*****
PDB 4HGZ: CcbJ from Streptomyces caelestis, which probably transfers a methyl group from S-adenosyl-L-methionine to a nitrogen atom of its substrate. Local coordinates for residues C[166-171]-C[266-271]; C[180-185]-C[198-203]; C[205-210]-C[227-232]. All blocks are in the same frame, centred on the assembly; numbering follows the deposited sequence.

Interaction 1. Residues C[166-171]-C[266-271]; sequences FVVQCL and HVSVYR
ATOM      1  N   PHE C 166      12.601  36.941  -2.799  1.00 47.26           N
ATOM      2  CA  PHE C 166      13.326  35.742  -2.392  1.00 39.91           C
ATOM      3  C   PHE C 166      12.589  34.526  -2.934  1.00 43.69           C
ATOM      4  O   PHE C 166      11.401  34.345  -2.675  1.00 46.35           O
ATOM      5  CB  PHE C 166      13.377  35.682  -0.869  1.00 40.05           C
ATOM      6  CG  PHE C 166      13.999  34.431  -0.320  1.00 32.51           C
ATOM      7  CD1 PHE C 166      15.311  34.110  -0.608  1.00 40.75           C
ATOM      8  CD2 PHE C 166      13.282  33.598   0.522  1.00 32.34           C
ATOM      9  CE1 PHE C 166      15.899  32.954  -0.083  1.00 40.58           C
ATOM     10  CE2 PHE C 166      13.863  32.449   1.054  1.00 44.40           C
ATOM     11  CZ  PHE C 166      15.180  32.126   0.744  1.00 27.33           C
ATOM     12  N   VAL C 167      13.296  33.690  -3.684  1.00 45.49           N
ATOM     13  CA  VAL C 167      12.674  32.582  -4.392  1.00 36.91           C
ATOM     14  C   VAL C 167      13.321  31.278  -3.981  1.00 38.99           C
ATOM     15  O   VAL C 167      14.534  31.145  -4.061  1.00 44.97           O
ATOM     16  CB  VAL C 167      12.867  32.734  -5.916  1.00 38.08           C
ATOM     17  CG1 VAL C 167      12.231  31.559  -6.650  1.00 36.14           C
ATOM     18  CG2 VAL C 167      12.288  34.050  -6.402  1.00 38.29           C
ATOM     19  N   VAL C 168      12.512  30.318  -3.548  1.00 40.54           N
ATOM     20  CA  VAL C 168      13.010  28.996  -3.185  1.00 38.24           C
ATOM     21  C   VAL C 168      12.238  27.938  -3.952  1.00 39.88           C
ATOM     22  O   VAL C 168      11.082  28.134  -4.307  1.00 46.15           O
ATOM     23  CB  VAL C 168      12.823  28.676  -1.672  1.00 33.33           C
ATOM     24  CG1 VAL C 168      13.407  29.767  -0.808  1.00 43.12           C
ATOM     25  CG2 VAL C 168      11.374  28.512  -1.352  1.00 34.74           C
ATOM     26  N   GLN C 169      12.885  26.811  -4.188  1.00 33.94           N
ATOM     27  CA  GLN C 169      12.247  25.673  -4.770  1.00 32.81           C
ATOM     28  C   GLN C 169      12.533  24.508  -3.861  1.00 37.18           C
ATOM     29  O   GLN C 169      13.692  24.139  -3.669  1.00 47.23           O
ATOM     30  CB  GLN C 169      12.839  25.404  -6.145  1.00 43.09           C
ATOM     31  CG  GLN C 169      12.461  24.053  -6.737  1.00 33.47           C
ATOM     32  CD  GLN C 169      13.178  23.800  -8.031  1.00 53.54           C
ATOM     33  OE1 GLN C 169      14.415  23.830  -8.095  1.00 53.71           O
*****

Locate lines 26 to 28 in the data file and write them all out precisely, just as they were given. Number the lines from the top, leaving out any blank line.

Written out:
ATOM     24  CG1 VAL C 168      13.407  29.767  -0.808  1.00 43.12           C
ATOM     25  CG2 VAL C 168      11.374  28.512  -1.352  1.00 34.74           C
ATOM     26  N   GLN C 169      12.885  26.811  -4.188  1.00 33.94           N